Alfred Edward Housman

(26 March 1859 – 30 April 1936 / Worcestershire)

Alfred Edward Housman Quotes

  • ''“You smile upon your friend to-day,
    To-day his ills are over;
    You hearken to the lovers say,
    And happy is the lover.

    Tis late to hearken, late to smile,
    But better late than never:
    I shall have lived a little while
    Before I die for ever.” ''
    A.E. Housman, A Shropshire Lad
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  • ''“Perfect understanding will sometimes almost extinguish pleasure.” ''
    A.E. Housman
  • ''“The half-moon westers low, my love,
    And the wind brings up the rain;
    And wide apart lie we, my love,
    And seas between the twain.

    I know not if it rains, my love,
    In the land where you do lie;
    And oh, so sound you sleep, my love,
    You know no more than I.” ''
    A.E. Housman, A Shropshire Lad
  • ''“Into my hear an air that kills
    through yon far country blows
    what are those blue remembered hills
    what spires,what farms are those?
    that is the land of lost content
    I can see it shining plain
    the happy highways where I went
    and cannot come again.” ''
    A.E. Housman
  • ''“To stand up straight and tread the turning mill,
    To lie flat and know nothing and be still,
    Are the two trades of man; and which is worse
    I know not, but I know that both are ill.” ''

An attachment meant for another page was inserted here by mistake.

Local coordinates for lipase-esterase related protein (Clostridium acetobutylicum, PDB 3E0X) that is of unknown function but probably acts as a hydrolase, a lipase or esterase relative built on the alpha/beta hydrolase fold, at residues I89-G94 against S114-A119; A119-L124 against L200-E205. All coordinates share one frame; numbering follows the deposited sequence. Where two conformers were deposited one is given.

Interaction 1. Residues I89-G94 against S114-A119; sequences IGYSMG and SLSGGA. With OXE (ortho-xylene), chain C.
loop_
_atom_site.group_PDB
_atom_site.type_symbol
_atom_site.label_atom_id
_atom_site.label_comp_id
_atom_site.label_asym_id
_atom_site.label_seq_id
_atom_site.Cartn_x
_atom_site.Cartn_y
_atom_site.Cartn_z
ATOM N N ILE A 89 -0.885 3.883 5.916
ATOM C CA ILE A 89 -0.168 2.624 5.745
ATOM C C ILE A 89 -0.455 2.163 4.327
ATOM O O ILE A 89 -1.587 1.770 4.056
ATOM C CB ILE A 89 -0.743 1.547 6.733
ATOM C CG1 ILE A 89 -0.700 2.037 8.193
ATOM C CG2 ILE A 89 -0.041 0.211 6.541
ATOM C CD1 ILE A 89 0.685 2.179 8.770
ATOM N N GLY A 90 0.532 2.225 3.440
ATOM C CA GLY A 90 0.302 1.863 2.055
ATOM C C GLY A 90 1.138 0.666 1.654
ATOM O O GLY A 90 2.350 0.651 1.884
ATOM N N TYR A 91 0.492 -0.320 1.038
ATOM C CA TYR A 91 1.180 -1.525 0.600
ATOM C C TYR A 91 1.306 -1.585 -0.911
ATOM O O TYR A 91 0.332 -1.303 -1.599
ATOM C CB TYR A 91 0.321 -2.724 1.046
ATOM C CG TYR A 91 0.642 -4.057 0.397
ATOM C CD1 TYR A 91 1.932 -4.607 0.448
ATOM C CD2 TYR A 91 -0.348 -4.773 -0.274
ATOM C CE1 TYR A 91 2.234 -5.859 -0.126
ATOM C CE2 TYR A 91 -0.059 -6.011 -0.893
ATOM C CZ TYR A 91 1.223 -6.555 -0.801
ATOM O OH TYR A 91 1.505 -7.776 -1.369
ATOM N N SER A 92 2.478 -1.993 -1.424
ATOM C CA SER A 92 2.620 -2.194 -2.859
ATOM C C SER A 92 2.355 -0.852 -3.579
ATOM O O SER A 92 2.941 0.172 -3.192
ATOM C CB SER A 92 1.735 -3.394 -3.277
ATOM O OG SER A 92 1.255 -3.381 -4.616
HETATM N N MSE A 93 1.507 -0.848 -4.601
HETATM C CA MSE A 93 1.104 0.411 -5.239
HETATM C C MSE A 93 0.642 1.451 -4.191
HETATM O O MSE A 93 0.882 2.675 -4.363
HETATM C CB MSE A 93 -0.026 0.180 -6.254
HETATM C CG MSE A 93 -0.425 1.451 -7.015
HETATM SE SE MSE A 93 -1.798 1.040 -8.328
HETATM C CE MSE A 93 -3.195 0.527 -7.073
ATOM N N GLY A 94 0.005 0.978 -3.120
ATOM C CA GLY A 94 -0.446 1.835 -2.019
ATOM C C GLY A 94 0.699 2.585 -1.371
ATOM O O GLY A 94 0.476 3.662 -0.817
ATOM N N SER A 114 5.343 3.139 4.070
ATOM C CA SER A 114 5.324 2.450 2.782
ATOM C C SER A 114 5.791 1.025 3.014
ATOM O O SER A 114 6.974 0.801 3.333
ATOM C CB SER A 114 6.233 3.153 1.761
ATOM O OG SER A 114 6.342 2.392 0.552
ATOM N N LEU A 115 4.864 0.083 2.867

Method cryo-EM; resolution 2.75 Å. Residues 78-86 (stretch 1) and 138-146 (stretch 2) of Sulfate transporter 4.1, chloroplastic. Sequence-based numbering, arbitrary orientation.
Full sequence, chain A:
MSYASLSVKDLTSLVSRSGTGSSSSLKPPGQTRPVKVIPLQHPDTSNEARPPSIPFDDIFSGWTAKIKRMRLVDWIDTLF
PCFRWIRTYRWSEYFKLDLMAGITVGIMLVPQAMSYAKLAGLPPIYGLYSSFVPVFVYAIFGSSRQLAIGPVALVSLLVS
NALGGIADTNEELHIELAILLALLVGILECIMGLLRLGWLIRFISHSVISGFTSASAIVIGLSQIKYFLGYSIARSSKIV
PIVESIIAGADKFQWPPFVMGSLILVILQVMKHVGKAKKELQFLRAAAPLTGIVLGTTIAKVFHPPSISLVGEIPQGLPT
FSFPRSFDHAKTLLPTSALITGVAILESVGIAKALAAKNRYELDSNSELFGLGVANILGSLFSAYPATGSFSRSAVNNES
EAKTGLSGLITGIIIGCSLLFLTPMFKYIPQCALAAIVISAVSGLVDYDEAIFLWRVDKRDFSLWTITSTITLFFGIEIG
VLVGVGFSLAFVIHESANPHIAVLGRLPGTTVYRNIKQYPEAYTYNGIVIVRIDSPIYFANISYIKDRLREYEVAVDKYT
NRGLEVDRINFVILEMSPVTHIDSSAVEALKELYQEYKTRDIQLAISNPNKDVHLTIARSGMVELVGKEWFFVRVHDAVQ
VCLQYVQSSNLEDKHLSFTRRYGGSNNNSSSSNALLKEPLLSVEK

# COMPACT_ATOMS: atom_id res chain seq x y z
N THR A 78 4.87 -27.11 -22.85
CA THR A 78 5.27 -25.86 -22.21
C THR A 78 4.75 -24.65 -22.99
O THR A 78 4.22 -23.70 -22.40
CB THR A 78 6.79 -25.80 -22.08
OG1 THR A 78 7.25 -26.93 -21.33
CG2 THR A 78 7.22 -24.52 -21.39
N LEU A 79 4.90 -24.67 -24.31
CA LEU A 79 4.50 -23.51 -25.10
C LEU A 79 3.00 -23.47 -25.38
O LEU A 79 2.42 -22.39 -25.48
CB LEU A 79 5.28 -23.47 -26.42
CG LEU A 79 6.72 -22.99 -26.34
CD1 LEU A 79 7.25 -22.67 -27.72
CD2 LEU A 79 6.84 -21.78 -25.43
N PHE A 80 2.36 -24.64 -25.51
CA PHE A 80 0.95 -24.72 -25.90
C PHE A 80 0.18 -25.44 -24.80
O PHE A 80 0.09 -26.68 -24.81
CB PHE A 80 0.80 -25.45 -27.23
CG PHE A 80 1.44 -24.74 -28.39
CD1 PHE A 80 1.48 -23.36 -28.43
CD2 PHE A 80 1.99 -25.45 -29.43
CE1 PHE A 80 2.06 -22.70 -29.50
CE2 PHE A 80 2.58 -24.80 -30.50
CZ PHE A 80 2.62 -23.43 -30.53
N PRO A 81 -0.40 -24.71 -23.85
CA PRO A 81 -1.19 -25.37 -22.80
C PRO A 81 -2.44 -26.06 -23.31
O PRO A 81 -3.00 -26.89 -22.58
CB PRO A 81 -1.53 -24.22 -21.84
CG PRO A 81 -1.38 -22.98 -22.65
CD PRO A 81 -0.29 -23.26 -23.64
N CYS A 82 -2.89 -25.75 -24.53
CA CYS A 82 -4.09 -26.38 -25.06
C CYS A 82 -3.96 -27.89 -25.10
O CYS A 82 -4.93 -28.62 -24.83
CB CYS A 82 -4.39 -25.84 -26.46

A.E. Housman, More Poems
  • ''“Here dead lie we because we did not choose
    To live and shame the land from which we sprung.
    Life, to be sure, is nothing much to lose;
    But young men think it is, and we were young.”''
    A.E. Housman

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Best Poem of Alfred Edward Housman

To An Athlete Dying Young

The time you won your town the race
We chaired you through the market-place;
Man and boy stood cheering by,
And home we brought you shoulder-high.

To-day, the road all runners come,
Shoulder-high we bring you home,
And set you at your threshold down,
Townsman of a stiller town.

Smart lad, to slip betimes away
From fields where glory does not stay
And early though the laurel grows
It withers quicker than the rose.

Eyes the shady night has shut
Cannot see the record cut,
And silence sounds no worse than cheers
After earth has ...

Read the full of To An Athlete Dying Young

Eight O'Clock

He stood, and heard the steeple
Sprinkle the quarters on the morning town.
One, two, three, four, to market-place and people
It tossed them down.

Strapped, noosed, nighing his hour,
He stood and counted them and cursed his luck;
And then the clock collected in the tower
Its strength, and struck.

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